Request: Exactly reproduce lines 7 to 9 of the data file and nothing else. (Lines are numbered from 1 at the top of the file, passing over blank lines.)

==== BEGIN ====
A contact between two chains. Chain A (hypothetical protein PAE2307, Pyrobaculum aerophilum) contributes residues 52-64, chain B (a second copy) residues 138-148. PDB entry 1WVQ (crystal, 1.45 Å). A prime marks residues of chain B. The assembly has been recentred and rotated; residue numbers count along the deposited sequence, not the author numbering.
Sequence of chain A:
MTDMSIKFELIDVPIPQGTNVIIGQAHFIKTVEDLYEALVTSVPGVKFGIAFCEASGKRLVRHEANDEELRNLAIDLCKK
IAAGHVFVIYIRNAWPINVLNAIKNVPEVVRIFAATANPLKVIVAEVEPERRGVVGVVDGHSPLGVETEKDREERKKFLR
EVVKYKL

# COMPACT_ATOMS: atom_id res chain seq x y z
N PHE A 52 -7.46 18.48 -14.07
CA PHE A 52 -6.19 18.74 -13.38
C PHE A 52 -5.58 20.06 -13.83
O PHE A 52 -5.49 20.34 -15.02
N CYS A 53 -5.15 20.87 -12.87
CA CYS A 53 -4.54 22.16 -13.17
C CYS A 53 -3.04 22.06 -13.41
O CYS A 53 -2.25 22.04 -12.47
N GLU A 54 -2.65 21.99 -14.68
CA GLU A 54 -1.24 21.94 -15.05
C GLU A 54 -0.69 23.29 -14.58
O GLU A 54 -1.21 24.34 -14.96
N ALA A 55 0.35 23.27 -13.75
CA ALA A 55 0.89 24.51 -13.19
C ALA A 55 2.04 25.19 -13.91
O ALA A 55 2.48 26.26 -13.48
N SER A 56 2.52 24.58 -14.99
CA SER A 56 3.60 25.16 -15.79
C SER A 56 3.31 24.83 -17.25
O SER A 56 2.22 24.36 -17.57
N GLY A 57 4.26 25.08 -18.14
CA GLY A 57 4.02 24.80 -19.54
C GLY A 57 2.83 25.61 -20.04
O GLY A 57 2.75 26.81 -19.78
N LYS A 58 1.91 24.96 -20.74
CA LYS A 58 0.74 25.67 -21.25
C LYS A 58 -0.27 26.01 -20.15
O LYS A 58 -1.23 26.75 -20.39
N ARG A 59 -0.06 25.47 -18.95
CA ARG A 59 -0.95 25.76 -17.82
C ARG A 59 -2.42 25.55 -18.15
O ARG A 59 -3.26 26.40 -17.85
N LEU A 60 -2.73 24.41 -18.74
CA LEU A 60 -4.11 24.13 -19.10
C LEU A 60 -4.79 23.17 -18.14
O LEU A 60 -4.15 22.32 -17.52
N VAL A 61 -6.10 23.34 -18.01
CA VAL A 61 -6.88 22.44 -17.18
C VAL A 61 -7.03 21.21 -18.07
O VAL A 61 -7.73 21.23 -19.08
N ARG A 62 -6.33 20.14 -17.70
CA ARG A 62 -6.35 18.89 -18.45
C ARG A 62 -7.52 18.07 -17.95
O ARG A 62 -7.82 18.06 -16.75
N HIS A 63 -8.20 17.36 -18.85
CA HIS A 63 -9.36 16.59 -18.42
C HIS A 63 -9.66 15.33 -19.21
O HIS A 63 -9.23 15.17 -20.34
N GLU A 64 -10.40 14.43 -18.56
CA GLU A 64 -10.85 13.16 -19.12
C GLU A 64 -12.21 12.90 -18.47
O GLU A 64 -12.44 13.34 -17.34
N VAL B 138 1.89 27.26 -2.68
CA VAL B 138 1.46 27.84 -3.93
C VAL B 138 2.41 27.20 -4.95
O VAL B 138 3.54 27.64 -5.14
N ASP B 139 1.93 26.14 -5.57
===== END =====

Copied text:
N PHE A 52 -7.46 18.48 -14.07
CA PHE A 52 -6.19 18.74 -13.38
C PHE A 52 -5.58 20.06 -13.83